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PostPosted: Fri Apr 18, 2008 10:28 am 
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Joined: Fri Apr 18, 2008 9:54 am
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I joined as a TLT in the Oregon conference in January of '07.
I soon found out that being a TLT is not for wimps! lol
Now when I'm at church I get a bunch of shadows following me all over the place! A lot of the pathfinder (and non-pathfinder) boys have looked to me as a big brother, and when there's a fight or dispute, what do I hear? "Daniel! Daniel! We need you again!" They usually call me in for help, or advice. It's nice that I can work with them and steer everybody back on track, and I get a good feeling about it.

Now the girls on the other hand, they're impossible! Half of my club is pre-teen girls. And they don't give a care to anything I say! I have a lot of trouble as the drill instructor, and the only TLT in my club. *sigh* It never ends...


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PostPosted: Sun Apr 20, 2008 10:39 am 
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Joined: Sun Apr 02, 2006 2:16 pm
Posts: 50
Location: Oregon
Same for me, exept that it's the girls that follow me and most of the boys don't.

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LisaM
Long time P'finder and proud of it!


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PostPosted: Sun Apr 20, 2008 2:09 pm 
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Joined: Fri Nov 18, 2005 12:19 pm
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Location: Carolina Conference, Southern Union Conference, NAD
As a recent graduate of the TLT program, I can promise you that this is normal. I often found that I worked much better with the juniors than with any of my club's teens. Part of this is an age difference. For the younger children, you now have the ability to do more than as just another Pathfinder. For the older children, you have just been granted more freedom. You aren't much older than them, so why should they listen to you. That is generally how my club's Pathfinders viewed me as a TLT.

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"Jesus answered, 'Unless I wash you, you have no part with me.' " John 13:8b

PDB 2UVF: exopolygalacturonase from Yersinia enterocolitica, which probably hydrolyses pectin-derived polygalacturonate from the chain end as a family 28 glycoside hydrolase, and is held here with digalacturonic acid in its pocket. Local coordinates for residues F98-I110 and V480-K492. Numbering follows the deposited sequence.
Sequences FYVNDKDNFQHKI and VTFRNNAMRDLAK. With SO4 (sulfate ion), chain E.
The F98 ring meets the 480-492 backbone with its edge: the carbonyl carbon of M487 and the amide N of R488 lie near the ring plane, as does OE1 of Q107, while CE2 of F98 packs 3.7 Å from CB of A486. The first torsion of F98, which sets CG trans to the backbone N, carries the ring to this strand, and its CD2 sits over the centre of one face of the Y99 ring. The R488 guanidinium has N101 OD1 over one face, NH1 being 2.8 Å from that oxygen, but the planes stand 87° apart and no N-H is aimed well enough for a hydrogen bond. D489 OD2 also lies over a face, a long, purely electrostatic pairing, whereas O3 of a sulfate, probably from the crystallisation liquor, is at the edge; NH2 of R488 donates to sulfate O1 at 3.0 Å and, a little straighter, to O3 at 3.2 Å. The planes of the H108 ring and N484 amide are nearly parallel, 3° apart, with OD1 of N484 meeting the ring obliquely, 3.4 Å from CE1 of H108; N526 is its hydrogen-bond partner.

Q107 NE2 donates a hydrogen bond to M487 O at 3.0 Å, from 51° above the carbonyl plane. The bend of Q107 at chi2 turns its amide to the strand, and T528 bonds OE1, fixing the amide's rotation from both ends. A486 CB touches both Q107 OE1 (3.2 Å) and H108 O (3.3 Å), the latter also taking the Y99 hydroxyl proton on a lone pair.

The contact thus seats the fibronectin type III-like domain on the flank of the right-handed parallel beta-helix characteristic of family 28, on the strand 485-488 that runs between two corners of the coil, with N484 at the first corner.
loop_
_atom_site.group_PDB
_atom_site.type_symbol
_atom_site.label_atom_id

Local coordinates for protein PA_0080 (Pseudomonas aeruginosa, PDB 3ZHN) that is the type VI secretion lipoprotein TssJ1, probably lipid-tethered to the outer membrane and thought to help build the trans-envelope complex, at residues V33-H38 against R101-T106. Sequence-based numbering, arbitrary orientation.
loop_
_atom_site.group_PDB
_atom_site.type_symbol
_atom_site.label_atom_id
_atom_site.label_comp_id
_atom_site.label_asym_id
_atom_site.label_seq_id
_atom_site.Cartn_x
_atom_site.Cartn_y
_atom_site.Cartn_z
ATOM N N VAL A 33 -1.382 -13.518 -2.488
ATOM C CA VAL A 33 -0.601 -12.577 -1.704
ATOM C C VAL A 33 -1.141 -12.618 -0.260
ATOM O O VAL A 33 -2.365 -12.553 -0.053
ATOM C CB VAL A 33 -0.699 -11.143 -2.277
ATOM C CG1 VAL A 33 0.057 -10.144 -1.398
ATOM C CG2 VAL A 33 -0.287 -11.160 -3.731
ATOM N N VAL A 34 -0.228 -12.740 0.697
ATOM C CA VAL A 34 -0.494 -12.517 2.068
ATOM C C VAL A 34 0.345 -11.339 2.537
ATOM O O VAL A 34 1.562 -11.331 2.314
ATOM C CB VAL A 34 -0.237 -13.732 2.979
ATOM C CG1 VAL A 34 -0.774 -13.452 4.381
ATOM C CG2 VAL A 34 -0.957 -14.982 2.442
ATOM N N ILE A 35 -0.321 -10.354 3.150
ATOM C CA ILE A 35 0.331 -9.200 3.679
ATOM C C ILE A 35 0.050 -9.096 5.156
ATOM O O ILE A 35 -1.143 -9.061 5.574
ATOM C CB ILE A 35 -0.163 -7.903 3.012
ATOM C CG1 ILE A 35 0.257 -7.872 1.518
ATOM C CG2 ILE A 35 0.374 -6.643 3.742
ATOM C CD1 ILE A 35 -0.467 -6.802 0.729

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PostPosted: Sun Apr 20, 2008 6:50 pm 
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Joined: Sat Jul 15, 2006 5:27 pm
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The hardest part about being a TLT is the fact that you are leading your peers... who do NOT feel like they need to listen to you. Eventually it gets better. Especially as you start leading out in more things and taking more charge, then the kids know that you're really serious and they start listening to you better. This year I've been given a lot more roles where I have to take charge, get things done, lead the other TLTs, lead the Pathfinders in various activities, etc. Now that I'm doing a lot more of the kinds of things that the kids can see me doing, they are starting to give me a bit more respect and listening better.

Oddly, the 7th grade & up boys are the ones that listen to me the best.

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Graduated TLT, Master Guide

"The union of all strengthens the work of each." ~Ellen G. White, 1SM 84.3


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PostPosted: Fri Oct 24, 2008 5:49 pm 
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Joined: Mon Oct 13, 2008 2:13 pm
Posts: 33
Location: Birmingham, Alabama
I sort of feel the same why you all guys do except it is a different situation. I am a first year tlt there are like 3 guys in my pathfinders and were all cool and most of them are tlts except for my brother. Naturally my brother doesn't listen to me. Than most of the girls are pre teens and they don't listen to me and it is sort of a pain... I am working on it but it gets quite frustrating.

They listen to the other tlts because they scare them and one's their drill instructor so they don't want to march.

We went to Camp Alamisco (gulf states in Alabama) that is where I got indicted which is pretty cool. Any tips for handling girls without going off? I wanted to do that and I could but my Mom keeps on telling me to "be the bigger person" so I did. Any tips?

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Go Birmingham Highrisers!

I am a 14 year old Guide TLT. I pretty much like reading, writing, playing video games, and surfing the net.


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PostPosted: Mon Nov 03, 2008 6:52 pm 
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Often a young TLT feels awkward when trying to be "in charge" of kids that are almost their same age. They want to still be friends, but at the same time exercise authority. How do you do that?

The main thing that I've learned from being a TLT myself (I'm in my 4th year) and watching other TLTs going through the program: BE CONFIDENT!!! At times when you need to exercise authority, you need to do it with confidence. Be assertive. Even if you feel insecure, you can't show it. They will be able to tell instantly and will focus on that rather than what you're trying to teach them. Know what you're doing before-hand, and follow through with certainty. Keep a staff member or a couple older TLTs close by for backup. If trouble starts, keep a calm voice above all.

Know when to be "friendly" and when it's time to be authoritative, and make the definition clear (to yourself and the Pathfinders).

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Graduated TLT, Master Guide

"The union of all strengthens the work of each." ~Ellen G. White, 1SM 84.3


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